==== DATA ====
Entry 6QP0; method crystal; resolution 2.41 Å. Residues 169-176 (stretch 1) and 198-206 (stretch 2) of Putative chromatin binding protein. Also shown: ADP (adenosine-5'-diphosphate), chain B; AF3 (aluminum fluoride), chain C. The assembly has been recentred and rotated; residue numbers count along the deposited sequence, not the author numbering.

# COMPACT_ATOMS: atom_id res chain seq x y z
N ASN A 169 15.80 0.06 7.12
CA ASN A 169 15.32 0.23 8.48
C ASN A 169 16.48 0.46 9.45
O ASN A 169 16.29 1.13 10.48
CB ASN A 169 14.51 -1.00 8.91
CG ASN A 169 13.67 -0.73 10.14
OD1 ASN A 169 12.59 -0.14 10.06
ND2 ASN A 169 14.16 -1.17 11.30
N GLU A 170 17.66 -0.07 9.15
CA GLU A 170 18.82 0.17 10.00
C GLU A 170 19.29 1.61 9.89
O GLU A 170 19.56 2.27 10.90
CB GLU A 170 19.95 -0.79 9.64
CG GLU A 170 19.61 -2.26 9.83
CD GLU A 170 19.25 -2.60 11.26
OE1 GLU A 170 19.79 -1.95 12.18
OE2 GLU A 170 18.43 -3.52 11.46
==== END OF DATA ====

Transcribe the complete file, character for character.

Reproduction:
Entry 6QP0; method crystal; resolution 2.41 Å. Residues 169-176 (stretch 1) and 198-206 (stretch 2) of Putative chromatin binding protein. Also shown: ADP (adenosine-5'-diphosphate), chain B; AF3 (aluminum fluoride), chain C. The assembly has been recentred and rotated; residue numbers count along the deposited sequence, not the author numbering.

# COMPACT_ATOMS: atom_id res chain seq x y z
N ASN A 169 15.80 0.06 7.12
CA ASN A 169 15.32 0.23 8.48
C ASN A 169 16.48 0.46 9.45
O ASN A 169 16.29 1.13 10.48
CB ASN A 169 14.51 -1.00 8.91
CG ASN A 169 13.67 -0.73 10.14
OD1 ASN A 169 12.59 -0.14 10.06
ND2 ASN A 169 14.16 -1.17 11.30
N GLU A 170 17.66 -0.07 9.15
CA GLU A 170 18.82 0.17 10.00
C GLU A 170 19.29 1.61 9.89
O GLU A 170 19.56 2.27 10.90
CB GLU A 170 19.95 -0.79 9.64
CG GLU A 170 19.61 -2.26 9.83
CD GLU A 170 19.25 -2.60 11.26
OE1 GLU A 170 19.79 -1.95 12.18
OE2 GLU A 170 18.43 -3.52 11.46